Mary Myers, Jeep Advertising Manager, presented several years of Jeep advertising as a case study of the power and responsibility of advertising. In the late 1980s Jeep launched a television advertisement showing a Jeep rolling up a stream bed to the sound of children singing "Row, Row, Row Your Boat." The ad cost millions of dollars to produce and was pulled in less than a week due to harsh criticism from all sides. Going outside the company for advice, Jeep convened an Environmental Council of representatives from the USFS, BLM, national OHVclubs, and academia. This board's goals are to provide guidelines for environmentally responsible advertising and to enhance Jeep's position as responsible manufacturers. Ms Myers said "our effort is to achieve environmental excellence" while still promoting sales and making award-winning advertisements.
This concept of a review committee was endorsed by Tread Lightly! at this conference. They distributed papers outlining how to set up a committee and who to include. They also promoted suggestions for responsible advertisements:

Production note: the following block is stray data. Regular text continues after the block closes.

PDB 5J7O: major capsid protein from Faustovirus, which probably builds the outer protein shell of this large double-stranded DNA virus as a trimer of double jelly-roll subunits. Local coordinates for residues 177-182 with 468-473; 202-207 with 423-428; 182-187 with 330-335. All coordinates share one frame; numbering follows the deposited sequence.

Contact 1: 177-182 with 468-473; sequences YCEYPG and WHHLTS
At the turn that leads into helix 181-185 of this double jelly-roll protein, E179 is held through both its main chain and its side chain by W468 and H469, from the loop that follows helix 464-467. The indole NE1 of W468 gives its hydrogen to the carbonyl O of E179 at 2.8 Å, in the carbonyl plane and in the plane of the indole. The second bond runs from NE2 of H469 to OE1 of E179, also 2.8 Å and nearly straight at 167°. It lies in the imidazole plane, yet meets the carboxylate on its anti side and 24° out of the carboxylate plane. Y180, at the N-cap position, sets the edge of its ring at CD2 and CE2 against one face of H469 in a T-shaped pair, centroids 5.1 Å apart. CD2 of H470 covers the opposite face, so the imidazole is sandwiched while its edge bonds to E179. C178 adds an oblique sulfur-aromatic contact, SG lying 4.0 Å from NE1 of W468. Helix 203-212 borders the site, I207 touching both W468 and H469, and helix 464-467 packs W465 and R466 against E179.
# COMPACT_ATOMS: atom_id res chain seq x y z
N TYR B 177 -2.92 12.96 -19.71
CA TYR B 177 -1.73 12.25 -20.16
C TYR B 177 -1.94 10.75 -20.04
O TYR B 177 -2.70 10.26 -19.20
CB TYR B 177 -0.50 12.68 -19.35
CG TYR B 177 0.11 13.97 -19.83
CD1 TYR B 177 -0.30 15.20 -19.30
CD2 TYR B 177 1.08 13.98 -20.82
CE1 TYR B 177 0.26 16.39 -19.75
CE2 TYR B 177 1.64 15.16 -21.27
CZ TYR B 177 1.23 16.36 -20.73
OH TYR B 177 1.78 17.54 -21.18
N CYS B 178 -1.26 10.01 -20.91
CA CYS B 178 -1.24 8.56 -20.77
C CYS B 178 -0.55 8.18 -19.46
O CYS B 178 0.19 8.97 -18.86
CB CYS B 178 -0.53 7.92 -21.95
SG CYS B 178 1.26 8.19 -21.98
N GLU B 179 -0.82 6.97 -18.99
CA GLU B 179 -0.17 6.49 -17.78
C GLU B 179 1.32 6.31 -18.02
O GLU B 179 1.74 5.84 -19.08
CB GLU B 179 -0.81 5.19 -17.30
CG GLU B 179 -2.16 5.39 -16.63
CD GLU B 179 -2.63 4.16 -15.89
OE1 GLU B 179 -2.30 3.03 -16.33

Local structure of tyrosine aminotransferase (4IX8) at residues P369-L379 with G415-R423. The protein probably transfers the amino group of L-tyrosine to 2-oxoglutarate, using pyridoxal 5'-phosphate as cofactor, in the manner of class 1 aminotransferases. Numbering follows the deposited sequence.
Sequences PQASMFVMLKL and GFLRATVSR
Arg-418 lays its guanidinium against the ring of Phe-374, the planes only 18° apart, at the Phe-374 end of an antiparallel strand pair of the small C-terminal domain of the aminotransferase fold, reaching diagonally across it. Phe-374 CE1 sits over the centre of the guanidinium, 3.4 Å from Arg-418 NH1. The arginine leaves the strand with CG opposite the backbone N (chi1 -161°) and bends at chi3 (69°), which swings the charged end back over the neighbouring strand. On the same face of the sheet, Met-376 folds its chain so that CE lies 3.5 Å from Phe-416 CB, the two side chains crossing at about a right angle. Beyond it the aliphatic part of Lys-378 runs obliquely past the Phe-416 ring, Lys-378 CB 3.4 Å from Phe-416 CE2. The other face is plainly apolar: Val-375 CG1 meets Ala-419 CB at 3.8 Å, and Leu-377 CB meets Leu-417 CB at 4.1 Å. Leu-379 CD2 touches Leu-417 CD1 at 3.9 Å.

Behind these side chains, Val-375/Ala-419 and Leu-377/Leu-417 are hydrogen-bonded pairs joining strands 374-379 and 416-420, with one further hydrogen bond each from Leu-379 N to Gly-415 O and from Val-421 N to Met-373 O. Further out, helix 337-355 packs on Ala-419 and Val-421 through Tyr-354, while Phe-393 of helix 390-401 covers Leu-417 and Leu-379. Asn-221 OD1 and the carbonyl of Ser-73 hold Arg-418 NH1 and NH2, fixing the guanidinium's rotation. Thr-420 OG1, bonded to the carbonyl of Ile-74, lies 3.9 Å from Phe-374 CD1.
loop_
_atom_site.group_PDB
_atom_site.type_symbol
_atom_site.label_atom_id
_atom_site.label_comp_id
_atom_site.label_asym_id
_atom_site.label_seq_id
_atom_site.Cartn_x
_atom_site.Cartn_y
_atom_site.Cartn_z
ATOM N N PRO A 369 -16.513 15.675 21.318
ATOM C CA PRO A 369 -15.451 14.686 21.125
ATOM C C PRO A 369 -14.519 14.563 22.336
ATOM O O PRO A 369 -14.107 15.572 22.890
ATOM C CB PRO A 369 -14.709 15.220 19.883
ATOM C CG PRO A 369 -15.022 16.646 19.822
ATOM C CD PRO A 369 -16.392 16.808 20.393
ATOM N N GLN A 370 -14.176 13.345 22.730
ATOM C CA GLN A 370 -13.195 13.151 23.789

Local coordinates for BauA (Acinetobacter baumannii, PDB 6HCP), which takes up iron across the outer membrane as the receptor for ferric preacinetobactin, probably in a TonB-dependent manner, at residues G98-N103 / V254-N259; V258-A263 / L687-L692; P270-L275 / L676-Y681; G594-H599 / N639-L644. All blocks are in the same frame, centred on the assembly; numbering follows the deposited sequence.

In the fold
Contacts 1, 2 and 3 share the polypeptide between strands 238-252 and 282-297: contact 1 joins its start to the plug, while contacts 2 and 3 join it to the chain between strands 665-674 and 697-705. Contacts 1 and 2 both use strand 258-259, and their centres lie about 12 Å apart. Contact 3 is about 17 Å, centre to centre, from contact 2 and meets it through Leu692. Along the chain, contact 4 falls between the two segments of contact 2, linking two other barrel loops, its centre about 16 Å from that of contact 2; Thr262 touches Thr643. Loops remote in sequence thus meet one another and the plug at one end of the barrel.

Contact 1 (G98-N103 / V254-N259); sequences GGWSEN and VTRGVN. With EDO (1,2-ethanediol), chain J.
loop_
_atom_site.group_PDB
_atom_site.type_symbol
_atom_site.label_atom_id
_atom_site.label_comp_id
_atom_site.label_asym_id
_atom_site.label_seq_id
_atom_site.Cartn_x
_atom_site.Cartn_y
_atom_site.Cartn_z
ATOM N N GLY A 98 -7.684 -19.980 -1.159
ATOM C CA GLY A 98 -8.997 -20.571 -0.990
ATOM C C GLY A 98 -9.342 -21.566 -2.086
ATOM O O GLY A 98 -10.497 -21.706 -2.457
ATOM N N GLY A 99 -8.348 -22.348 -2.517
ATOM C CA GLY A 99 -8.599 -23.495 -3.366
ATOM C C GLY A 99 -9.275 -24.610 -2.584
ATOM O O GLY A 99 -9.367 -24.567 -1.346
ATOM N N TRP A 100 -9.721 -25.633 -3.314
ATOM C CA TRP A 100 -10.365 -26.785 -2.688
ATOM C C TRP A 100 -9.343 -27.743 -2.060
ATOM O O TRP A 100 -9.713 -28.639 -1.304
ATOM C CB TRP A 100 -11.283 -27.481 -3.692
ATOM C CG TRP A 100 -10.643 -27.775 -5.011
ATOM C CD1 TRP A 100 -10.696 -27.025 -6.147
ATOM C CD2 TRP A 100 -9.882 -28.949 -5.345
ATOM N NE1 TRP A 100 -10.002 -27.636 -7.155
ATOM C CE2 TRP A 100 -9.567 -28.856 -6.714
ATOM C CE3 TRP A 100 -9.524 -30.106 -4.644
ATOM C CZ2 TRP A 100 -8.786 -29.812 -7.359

· Shoot footage on roads and trails and never blaze new trail;
· Use care in scenes with water;
· Use words such as wildlands and back country, instead of "wilderness"the public equates with designated Wilderness;
· Not only avoid irresponsible images, but actively promote responsible recreation.
To encourage adoption of responsible advertising principles, Popular Mechanics, in conjunction with Tread Lightly!, is sponsoring an annual advertisement award. A trophy will be presented at a national event to advertisers who best encourage responsible OHVuse both in image and in words.
For more information on efforts to promote more environmentally OHV advertising contact Tread Lightly, 298 24th St., Suite 325, Ogden, UT 84401, (801) 627-0077, fax (801) 621-8633.
Published June 2018